After holding off leg cramps for most of the ride, my leg gave out and completely locked up halfway up the hill, stalling traffic on the way to the commissary. I had no other option but to wait for the rescue truck, and was the only cyclist not to complete the course. The hill won that day, and I certainly needed inspiration on day three when we tackled the same course.
My inspiration came from a young Airman, using a recumbent hand cycle because of the loss of the use of his legs. I got to know him during the week and was drawn in by his positive personality. As I struggled to the halfway point up the hill, I heard a familiar voice from behind, urging me on.
"Let's go, Dan! Come on, Dan! Push it, Dan! Can you taste the lunch waiting at the top, Dan?"-- all from someone pulling himself up the very same hill. He stayed on my back wheel during the last mile, not willing to pass me and making sure I made it up to the top.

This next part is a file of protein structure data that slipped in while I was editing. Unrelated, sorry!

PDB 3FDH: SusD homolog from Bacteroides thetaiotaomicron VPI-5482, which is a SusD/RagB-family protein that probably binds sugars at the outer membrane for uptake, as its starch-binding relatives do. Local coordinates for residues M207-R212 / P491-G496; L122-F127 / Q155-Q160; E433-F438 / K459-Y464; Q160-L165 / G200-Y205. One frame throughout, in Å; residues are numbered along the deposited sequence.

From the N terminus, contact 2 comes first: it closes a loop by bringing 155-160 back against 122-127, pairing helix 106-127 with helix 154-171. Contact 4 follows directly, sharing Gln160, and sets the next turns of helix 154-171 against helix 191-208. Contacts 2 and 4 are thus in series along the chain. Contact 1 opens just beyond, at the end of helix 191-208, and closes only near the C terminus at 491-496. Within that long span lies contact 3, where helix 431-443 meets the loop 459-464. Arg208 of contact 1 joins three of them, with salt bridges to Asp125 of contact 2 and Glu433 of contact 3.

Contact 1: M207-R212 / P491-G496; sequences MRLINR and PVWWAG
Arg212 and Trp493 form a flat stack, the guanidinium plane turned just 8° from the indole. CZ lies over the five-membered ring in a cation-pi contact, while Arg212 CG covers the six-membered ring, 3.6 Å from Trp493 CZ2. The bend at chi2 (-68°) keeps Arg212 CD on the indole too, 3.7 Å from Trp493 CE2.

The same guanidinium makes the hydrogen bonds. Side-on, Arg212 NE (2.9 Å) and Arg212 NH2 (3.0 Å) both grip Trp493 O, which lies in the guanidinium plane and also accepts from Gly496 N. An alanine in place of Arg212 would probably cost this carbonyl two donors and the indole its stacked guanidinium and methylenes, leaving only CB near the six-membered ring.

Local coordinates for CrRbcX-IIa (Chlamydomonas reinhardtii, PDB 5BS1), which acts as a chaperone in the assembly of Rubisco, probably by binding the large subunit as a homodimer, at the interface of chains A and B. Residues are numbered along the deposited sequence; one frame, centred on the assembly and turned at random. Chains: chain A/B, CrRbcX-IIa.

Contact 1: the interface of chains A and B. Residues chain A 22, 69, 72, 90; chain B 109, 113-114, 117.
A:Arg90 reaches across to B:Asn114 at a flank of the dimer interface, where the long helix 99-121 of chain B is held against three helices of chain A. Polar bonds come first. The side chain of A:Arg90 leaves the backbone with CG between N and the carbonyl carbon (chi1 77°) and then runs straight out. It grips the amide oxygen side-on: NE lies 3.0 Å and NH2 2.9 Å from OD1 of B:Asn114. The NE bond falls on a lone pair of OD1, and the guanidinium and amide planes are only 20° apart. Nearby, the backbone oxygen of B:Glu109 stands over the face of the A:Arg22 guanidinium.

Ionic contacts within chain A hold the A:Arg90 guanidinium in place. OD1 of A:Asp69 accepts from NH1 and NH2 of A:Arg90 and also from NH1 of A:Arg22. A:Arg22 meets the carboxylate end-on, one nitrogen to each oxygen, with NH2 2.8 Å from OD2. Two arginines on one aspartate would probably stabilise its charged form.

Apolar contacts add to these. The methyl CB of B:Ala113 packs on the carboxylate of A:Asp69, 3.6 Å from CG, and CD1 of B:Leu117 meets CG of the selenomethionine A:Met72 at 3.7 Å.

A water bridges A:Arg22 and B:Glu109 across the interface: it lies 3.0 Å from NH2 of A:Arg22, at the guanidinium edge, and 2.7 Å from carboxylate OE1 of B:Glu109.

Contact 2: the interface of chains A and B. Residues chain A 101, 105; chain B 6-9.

My goal had been to make it just a bit further than the previous day, but with powerful encouragement from a fellow Airman, I accomplished a lot more than I expected.
Do you have what it takes to inspire? Of course you do. Everyone has a specialty, skill, talent, or attitude that can inspire others. It doesn't take much, and inspiration certainly doesn't have to be a locker room speech. Mostly, it can be simple words, kind gestures, or mutual support. We can all be leaders who inspire by creating opportunities for others, helping open doors we didn't know existed, or reaching goals we didn't think possible.
Each of us has the capacity to inspire and be inspired, so be ready!
- Posted byon November 19, 2014 at 7:14 PM EDT
I've learned what it means to overcome adversity. It was November 29, 2012 when I lost my left leg and suffered severe damage to my right leg due to an IED while serving in Afghanistan. I was told I'd never see again, that I'd never use my right foot again, and that running would be a hobby of the past. With that being said, I was out to prove those skeptics wrong.
I was determined to learn to walk again. I refused to think that I would be bringing my kids to school in a wheelchair instead of walking them down the hall holding their hands. The thought of not being able to run after a baseball my child had hit never crossed my mind. I knew I had to learn to run again.